Every device in the design to print workflow should be characterized. Cameras often have embedded ICC profiles that they will attach to images when they take them, but other devices need to have some measurements taken in order to get a profile. There are many different devices on the market to help produce an ICC profile. I am partial to Xrite’s family of devices, including the i1 and the Pulse. The Pulse is out of production now, but the i1 is current. These devices can make ICC profiles of monitors and printers, and provide very good results for representing color. These are not the only devices that do this, and I’ll leave it to the reader to explore more options for devices that can make ICC profiles.

Tube-based monitors used to go dim after a few years of continual usage. Also, the color would shift as the electron guns in the set would decay over time. Modern LCD monitors do not suffer from color degradation, but they do dim over time. In a working environment, it remains a best practice to set the monitor’s brightness to lower than maximum, so that you always have somewhere to go when the monitor begins to dim. Some shops measure their monitors daily. Others do is less frequently or once and forget it. I tried to adhere to at least monthly measurements, once I moved to LCD monitors.  I would try to measure Tube monitors weekly.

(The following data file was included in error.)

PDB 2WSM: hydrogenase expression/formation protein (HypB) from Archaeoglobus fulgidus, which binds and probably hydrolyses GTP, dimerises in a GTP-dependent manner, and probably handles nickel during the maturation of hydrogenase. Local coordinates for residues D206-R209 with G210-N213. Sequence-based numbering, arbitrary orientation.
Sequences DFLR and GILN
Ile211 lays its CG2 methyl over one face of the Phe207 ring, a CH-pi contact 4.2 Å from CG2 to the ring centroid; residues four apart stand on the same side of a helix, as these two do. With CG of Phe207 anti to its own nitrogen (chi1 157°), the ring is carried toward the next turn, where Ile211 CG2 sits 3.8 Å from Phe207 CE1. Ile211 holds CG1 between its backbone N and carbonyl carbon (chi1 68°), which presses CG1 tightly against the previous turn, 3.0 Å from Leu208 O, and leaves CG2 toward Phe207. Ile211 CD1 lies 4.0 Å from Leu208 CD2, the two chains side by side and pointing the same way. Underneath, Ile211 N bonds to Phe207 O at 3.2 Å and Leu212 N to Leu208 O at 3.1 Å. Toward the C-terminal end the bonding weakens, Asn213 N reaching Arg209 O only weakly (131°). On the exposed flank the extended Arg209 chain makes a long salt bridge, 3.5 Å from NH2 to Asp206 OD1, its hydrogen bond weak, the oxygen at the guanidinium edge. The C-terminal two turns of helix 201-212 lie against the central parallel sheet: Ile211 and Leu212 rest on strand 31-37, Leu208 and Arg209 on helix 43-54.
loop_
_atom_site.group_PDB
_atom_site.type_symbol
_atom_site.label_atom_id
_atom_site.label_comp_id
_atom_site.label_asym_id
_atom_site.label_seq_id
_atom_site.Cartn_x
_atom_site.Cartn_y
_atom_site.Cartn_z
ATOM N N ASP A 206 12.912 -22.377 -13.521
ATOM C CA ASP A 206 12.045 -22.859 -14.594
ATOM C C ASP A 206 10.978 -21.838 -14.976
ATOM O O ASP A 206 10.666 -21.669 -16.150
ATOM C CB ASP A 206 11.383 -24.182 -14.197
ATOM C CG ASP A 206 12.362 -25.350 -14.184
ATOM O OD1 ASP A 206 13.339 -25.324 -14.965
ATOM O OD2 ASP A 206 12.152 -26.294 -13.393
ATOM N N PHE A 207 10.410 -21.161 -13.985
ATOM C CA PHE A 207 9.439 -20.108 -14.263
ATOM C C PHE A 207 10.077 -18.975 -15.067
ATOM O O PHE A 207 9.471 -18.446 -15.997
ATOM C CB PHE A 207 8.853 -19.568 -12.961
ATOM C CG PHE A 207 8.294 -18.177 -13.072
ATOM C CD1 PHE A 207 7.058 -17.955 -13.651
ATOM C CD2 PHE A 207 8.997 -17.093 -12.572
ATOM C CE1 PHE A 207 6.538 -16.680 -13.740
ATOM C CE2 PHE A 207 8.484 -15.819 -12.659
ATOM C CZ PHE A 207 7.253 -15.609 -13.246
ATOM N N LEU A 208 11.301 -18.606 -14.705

We characterize a monitor by using a device like an i1 to measure how the monitor presents colors. The characterization process is a mixture of manual steps and automated steps. The manual steps might be steps like : set your monitor’s brightness and contrast settings to specific targets. Having done that, the machine can take over and make measurements. The user hangs the measuring device against the screen and the profiling software reads hundreds of color combinations directly off of the screen. Knowing the colors that the monitor does produce allows a profile to be created. The profile shows how the monitor responds to specific requests and allows your proofing software (Acrobat? Photoshop?) to accurately display color by using the profile.